Ask the Experts: Energy Metabolism Assays
Get answers to your questions about cellular metabolism assays.
Energy metabolism is key for cellular function. When there are changes to energy metabolism as a result of disease states like cancer or diabetes, the dysfunction can be measured using cellular metabolism assays. Being able to distinguish perturbations in metabolism or testing compounds that could mitigate or suppress the metabolism changes due to disease is an important part of cutting-edge research.
In this live Q&A session, Dr. Donna Leippe and Dr. Mike Valley will answer your submitted questions and other common questions researchers have about performing cellular metabolism assays. They will share their experience developing, performing and supporting assays used to monitor metabolite consumption and production, along with glucose uptake rates, in cell types such as cancer cells, T cells and differentiated adipocytes. We recommend submitting your questions at registration, but you may also ask questions during the live session.
Dr. Donna Leippe
Sr. Research Scientist
Dr. Donna Leippe has spent over 18 years developing technologies and leading research projects as a Senior Research Scientist in R&D at Promega. She is a member of the Assay Design group and focuses on developing bioluminescent technologies for cellular metabolism research. This has included assays for measuring cellular cofactors (NAD/NADH-Glo™ and NADP/NADPH-Glo™ Assays) and multiple cellular metabolites (Lactate-Glo™, Glucose-Glo™, Glutamate-Glo™ and Glutamine/Glutamate-Glo™ Assays). Donna joined Promega after completing her graduate and postdoctoral work at the University of Wisconsin-Madison, where she studied Viral Immunology at the Institute for Molecular Virology and the McArdle Laboratory for Cancer Research.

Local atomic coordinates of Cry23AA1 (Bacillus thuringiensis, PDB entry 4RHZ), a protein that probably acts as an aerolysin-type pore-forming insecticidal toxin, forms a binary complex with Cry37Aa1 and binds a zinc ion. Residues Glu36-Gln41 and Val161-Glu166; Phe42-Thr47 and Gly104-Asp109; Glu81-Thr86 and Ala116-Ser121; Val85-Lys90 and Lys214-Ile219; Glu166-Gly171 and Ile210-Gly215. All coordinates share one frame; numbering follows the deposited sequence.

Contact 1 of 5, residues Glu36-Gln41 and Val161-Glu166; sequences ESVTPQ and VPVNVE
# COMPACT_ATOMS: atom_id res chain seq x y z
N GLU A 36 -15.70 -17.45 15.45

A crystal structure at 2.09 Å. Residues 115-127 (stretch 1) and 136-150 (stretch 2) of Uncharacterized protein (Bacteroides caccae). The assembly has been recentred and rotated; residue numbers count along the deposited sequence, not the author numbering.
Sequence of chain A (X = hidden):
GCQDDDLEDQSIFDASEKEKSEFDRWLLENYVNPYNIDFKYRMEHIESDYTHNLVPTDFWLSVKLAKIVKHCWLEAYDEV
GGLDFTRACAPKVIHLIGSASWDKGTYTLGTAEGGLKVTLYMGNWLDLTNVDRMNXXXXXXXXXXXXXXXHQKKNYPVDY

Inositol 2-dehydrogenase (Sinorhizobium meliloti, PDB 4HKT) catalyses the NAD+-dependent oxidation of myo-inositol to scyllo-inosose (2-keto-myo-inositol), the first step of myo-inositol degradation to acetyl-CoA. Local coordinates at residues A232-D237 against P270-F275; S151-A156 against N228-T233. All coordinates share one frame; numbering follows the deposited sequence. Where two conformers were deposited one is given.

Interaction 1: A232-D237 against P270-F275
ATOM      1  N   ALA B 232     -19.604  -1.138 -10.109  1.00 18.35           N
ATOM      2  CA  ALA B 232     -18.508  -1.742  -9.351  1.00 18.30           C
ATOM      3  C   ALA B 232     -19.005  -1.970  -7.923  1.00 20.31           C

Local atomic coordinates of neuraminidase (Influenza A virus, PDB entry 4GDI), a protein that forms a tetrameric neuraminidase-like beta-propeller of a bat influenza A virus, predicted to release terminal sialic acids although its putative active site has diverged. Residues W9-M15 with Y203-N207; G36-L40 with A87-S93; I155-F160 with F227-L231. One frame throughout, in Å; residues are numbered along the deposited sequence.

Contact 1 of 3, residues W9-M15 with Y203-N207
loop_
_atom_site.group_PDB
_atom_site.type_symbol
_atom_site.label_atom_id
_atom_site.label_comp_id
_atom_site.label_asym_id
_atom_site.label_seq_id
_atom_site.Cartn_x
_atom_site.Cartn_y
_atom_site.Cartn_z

Dr. Mike Valley
Sr. Research Scientist
Michael Valley is a Senior Research Scientist in the Assay Design Group at Promega. He earned a B.S. in Chemistry from the University of Illinois and a Ph.D. in Biochemistry, Molecular Biology, and Biophysics from the University of Minnesota. He has been trained as an enzymologist, and since joining Promega in 2004, he has been applying his enzymatic skills to a variety of luminescent assays. These include reporter assays (ONE-Glo, Renilla-Glo, and Nano-Glo), drug metabolism assays (MAO-Glo), and viability assays (CellTiter-Glo 2.0 and CellTiter-Glo 3D). He is now working on metabolite detection assays, most recently developing a luminescent assay to measure glucose uptake by cells (Glucose Uptake-Glo).
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